“The first thing they’d do when the French captured an English archer was to chop off his fingers,” muttered Yannick Bour darkly.
I suppose I should have known better than to mention Agincourt, but in a chat about the history of archery it was bound to come up eventually. I changed the subject to Robin des Bois – Robin Hood – and the smiles returned.
Tir à l’Arc is growing in popularity, and after the lassitude of summer it provides an excellent way to get back into sport without damaging too many joints. I visited the largest club in the region, the Compagnie d’Arc d’Antibes, at Trois Moulins, near the Antibes autoroute exit.
“I find that archery is a sport that is very ‘zen’,” says Yannick’s attractive and engaging wife Evelyne. “The main quality one needs to summon up from within is a sense of calmness, also of concentration. You will not do well at the sport if you are too crispé – tense.”
Along with this pair, I was enjoying a delicious lunch at their “canteen” with archery instructor Jean-Pierre Levy and hot-shot bowman Pierre Preti. It is certainly to the club’s advantage that the hungry archer can end a session of twanging with first-class scoff at Sophocle, nestled in the pinewoods in what is to all intents and purposes an upmarket industrial estate. Back in the UK it would be salmonella and chips from Fred’s Burger Van.
The club’s home is an impressive, purpose-built facility opened by the Antibes council four years ago. The compagnie was founded at the end of the Second World War, the first sheaf of arrows fired are displayed above the bar in the clubhouse.
After the team gave an impressive demonstration of long-range shooting using the new-fangled arc à pulley - called a compound bow in the UK - I was invited to try my hand at the “classic” bow. I was grateful that Jean-Pierre had me stand about 10 metres from the target; with my eyesight it would be difficult to hit a double-decker bus at the 80 metre-plus range the pros can use.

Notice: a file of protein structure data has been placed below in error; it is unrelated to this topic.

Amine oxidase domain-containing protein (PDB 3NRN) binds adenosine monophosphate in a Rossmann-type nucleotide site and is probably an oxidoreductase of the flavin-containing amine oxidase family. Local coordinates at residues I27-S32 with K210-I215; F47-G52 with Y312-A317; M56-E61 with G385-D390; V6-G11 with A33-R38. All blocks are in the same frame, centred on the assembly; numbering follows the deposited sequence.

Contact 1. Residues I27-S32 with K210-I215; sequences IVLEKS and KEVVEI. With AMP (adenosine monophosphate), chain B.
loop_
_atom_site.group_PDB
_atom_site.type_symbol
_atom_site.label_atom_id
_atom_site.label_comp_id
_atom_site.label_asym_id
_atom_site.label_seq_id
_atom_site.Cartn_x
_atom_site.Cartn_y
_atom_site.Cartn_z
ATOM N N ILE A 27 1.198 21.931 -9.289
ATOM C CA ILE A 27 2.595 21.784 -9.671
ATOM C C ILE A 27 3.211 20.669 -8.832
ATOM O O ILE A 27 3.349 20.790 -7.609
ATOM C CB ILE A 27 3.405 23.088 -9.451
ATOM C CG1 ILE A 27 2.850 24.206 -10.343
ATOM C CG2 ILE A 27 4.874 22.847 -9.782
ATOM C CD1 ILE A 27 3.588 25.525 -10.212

With the emphasis firmly on smooth, steady movement when drawing back the bowstring, I let fly with reasonable results. It was pleasing to find that at least some of the arrows had found their mark.
Bows are graded according to the height and physical abilities of the archer, a weakling like me generating around 10 foot-pound force (Yes! All measurements in archery worldwide are imperial, so it’s all livres and pouces to the French) against the supposed 200 of the medieval longbowman.
As an apprentice archer progresses through the sport, a fascinating world of technique and technology comes within his or her grasp. The new pulley bow is more like a machine than the simple wooden weapon of Henry V’s day, complete with telescopic sight and power-enhancing mechanics, and can despatch an arrow with unbelievable force and precision.
Archery competitions take many forms, and a handicap system similar to that used in golf means that players of different levels can enjoy an interesting bout. Further down the line, the archer can take part in tir en campagne, which involves hitting targets at various heights and positions in a natural setting such as a forest. Hunting game with the short bow is also an option.
The first step along the road to mastering this precision sport is to contact the club via the number below and book a free try-out session. If after that you want to take a shot at becoming a competent archer, then expense will not be a hurdle. Club membership, which includes the compulsory licence, costs €137 for a year. All equipment can be hired at a reasonable cost, and excellent tuition is available from the friendly and dedicated initiateurs of the club, which is accessible for the disabled and has special facilities and training available for those with limited mobility.
To book a trial session, or for any other information, either consult the website www.arc-antibes.fr or phone 04 93 65 97 17 and leave a message, one of the club officials will contact you.